I’m always on the lookout for the best new ingredients, and fulvic acid has certainly been topping the list.
For this post, we did photos at the University of Pittsburgh, in the English Nationality Room.
Ever since I included fulvic acid in our “11 New Skin Care Ingredients for 2015: Which I’m Choosing and Which I’m Losing” list, readers have been asking me for the best way to incorporate the ingredient into their existing jam-packed skin care routines.
Personally, my favorite way to reap the benefits of a new ingredient is through a serum or moisturizer, where the ingredient is typically most concentrated. In this case, Fulom Moisturizing Cream ($22.00, FulomSkin.com) is a sensation, with a high concentration of fulvic acid, a delivery system with skin-penetrating enhancers, and enough hydrators to keep your skin soft through these harsh winter months.
For more, read on!
Organic Fulvic Acid
Fulom Moisturizing Cream is primarily terrific due to the fulvic acid.
Currently in skin care, fulvic acid is known most for being a treatment for dry and irritated skin, as with contact dermatitis (Journal of Antimicrobial Chemotherapy, 2000), psoriasis (Karr), and eczema (Clinical, Cosmetic, and Investigative Dermatology, 2011).
But where I’m interested in fulvic acid is for more than just a treatment for irritated skin conditions.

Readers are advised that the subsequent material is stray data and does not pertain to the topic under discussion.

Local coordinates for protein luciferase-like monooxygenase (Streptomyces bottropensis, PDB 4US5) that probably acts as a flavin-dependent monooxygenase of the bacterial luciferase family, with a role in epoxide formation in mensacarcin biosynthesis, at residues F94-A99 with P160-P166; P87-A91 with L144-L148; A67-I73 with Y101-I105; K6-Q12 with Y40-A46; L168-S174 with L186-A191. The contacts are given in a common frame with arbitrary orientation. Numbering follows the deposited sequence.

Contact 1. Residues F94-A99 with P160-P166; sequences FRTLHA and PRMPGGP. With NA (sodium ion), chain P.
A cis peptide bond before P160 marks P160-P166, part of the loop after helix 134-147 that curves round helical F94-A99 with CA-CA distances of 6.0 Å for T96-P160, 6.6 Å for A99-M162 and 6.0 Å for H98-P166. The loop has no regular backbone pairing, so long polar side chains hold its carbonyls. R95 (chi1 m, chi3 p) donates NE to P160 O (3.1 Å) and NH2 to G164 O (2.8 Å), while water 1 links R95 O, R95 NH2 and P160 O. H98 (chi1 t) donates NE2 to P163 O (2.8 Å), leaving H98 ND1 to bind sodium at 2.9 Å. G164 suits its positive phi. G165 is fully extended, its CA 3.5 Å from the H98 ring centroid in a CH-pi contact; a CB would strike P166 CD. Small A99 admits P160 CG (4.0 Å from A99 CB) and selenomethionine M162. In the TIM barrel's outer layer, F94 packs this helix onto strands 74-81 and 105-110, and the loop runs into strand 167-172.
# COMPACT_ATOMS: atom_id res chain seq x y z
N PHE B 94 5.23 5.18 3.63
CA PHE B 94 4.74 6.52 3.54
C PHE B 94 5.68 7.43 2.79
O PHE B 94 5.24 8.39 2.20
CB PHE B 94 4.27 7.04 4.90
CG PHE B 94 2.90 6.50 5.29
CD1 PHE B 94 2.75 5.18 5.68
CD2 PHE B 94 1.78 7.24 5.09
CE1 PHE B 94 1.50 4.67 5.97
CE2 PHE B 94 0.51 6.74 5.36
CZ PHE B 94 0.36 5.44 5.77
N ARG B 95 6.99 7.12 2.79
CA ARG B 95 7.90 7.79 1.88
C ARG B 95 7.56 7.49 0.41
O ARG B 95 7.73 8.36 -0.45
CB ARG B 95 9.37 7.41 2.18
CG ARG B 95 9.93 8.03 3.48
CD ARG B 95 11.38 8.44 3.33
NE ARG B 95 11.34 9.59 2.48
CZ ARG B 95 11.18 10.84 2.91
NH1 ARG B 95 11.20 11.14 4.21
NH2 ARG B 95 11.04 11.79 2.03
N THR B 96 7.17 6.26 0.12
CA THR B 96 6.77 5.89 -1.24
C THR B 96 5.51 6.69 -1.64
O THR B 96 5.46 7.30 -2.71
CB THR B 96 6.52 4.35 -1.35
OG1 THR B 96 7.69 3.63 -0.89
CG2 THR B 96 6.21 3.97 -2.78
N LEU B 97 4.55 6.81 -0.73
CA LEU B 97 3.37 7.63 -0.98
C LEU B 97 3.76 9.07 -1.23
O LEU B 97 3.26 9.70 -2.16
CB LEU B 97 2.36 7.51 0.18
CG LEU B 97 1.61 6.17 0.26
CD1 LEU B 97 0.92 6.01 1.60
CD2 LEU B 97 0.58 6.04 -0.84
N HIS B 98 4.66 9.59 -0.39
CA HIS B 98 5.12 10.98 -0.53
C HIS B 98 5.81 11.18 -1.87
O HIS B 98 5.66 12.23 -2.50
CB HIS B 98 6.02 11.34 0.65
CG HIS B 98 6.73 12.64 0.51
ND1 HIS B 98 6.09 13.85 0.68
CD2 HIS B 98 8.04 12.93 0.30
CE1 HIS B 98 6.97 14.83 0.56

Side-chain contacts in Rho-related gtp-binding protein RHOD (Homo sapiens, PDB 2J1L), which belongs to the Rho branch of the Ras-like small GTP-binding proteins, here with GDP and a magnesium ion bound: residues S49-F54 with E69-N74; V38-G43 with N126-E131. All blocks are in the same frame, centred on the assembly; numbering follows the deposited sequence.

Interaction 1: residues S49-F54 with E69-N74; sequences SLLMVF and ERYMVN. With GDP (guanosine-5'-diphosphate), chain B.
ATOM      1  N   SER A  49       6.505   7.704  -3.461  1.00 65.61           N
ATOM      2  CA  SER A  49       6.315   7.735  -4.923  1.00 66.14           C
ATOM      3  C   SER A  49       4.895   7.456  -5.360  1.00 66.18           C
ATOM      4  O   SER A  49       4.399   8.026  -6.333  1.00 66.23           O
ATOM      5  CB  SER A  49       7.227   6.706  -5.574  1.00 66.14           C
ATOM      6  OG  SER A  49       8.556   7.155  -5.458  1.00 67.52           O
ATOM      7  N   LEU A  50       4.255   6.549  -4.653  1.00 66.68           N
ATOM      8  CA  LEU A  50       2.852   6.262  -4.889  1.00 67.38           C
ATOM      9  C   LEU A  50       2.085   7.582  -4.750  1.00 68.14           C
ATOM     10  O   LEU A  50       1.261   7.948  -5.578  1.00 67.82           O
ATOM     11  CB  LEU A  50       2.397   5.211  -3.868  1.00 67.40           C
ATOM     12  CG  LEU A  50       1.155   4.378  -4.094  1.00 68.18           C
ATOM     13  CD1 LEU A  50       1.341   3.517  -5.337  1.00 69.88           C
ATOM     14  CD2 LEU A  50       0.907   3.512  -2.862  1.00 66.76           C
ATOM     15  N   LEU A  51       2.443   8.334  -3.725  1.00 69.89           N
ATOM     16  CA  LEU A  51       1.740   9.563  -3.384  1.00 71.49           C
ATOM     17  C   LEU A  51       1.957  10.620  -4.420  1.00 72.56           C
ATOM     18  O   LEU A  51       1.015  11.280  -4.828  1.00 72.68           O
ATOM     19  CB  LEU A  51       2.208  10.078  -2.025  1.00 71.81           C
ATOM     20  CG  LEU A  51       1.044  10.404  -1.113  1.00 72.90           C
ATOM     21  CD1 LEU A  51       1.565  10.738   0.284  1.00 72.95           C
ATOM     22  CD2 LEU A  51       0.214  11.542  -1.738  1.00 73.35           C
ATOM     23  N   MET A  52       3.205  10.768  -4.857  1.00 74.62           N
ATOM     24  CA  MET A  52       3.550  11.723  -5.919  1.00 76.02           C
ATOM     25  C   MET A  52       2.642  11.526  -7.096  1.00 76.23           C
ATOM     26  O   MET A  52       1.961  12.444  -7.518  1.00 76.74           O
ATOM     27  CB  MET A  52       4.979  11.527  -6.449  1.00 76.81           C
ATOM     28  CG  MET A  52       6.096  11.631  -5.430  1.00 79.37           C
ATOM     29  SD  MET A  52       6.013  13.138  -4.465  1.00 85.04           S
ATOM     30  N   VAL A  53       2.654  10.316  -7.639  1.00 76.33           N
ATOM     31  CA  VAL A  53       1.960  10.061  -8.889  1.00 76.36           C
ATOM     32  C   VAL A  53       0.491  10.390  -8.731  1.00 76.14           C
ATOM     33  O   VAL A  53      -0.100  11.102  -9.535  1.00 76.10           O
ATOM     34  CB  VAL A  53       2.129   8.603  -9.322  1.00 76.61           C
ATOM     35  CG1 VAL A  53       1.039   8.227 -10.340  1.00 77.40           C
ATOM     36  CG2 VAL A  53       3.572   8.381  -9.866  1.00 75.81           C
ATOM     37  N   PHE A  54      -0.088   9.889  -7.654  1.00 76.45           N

Rather, fulvic acid is a very potent antioxidant, so much that many scientists suspect that it may have significant effects against fine lines, wrinkles, and skin sagging. This is because fulvic acid’s penetrates the skin quite well (Drug Development Delivery, 2002), enabling the ingredient to work in the skin at higher potency and for longer intervals of time.As a potent antioxidant, fulvic acid fights free radicals. And, as I’ve said many times on this blog, acids are better than bases (alkaline substances) for your skin. For one, acids do not disrupt the skin’s delicate acid mantle, whereas alkaline substances do. For another, as our skin ages, it naturally becomes more alkaline. A newborn has acidic skin (low pH), and as we mature past 40 years the pH of our skin changes, becoming alkaline. Adults who have spent a lot of time in outdoor activities have exposed their skin to the sun’s harmful ultraviolet irradiation, resulting in alkaline, aged skin.
Hydrating and Skin-Penetrating Alcohols
One alcohol in Fulom Moisturizing Cream is cetearyl alcohol.
Cetearyl alcohol may have “alcohol” in its name, but don’t automatically be mislead to think that it is drying. In fact, there are a number of alcohols that are hydrating to the skin and hair, including cetearyl alcohol, cetyl alcohol, cetostearyl alcohol, cetyl alcohol 40, C12-15 alcohols, stearyl alcohol and lanolin alcohol.
Cetearyl alcohol is commonly seen in reparative skin and hair care products in concentrations up to 20%. It lubricates the formulation and gives it a nice body, more of a creamy consistency than without it.
Although ultra-cautious consumers fear using any product containing alcohol, cetearyl alcohol has been found to be largely safe and non-irritating, as established by the journal Toxicology.